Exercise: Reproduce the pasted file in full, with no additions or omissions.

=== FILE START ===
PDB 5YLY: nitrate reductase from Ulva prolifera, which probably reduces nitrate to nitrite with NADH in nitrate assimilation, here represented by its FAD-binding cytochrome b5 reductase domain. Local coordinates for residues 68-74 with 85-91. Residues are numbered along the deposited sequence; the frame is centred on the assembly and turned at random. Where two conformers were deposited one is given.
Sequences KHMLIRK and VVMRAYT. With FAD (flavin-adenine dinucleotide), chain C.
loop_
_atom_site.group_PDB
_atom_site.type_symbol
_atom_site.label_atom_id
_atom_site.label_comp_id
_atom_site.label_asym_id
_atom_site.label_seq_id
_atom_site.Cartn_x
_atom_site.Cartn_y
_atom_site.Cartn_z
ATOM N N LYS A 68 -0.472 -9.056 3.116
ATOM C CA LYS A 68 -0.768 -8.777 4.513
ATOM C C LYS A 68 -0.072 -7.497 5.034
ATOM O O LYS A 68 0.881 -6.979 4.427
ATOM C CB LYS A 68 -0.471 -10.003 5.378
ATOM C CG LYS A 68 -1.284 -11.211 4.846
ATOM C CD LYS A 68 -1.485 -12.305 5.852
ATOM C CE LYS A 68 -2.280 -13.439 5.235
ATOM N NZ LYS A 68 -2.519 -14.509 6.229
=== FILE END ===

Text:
PDB 5YLY: nitrate reductase from Ulva prolifera, which probably reduces nitrate to nitrite with NADH in nitrate assimilation, here represented by its FAD-binding cytochrome b5 reductase domain. Local coordinates for residues 68-74 with 85-91. Residues are numbered along the deposited sequence; the frame is centred on the assembly and turned at random. Where two conformers were deposited one is given.
Sequences KHMLIRK and VVMRAYT. With FAD (flavin-adenine dinucleotide), chain C.
loop_
_atom_site.group_PDB
_atom_site.type_symbol
_atom_site.label_atom_id
_atom_site.label_comp_id
_atom_site.label_asym_id
_atom_site.label_seq_id
_atom_site.Cartn_x
_atom_site.Cartn_y
_atom_site.Cartn_z
ATOM N N LYS A 68 -0.472 -9.056 3.116
ATOM C CA LYS A 68 -0.768 -8.777 4.513
ATOM C C LYS A 68 -0.072 -7.497 5.034
ATOM O O LYS A 68 0.881 -6.979 4.427
ATOM C CB LYS A 68 -0.471 -10.003 5.378
ATOM C CG LYS A 68 -1.284 -11.211 4.846
ATOM C CD LYS A 68 -1.485 -12.305 5.852
ATOM C CE LYS A 68 -2.280 -13.439 5.235
ATOM N NZ LYS A 68 -2.519 -14.509 6.229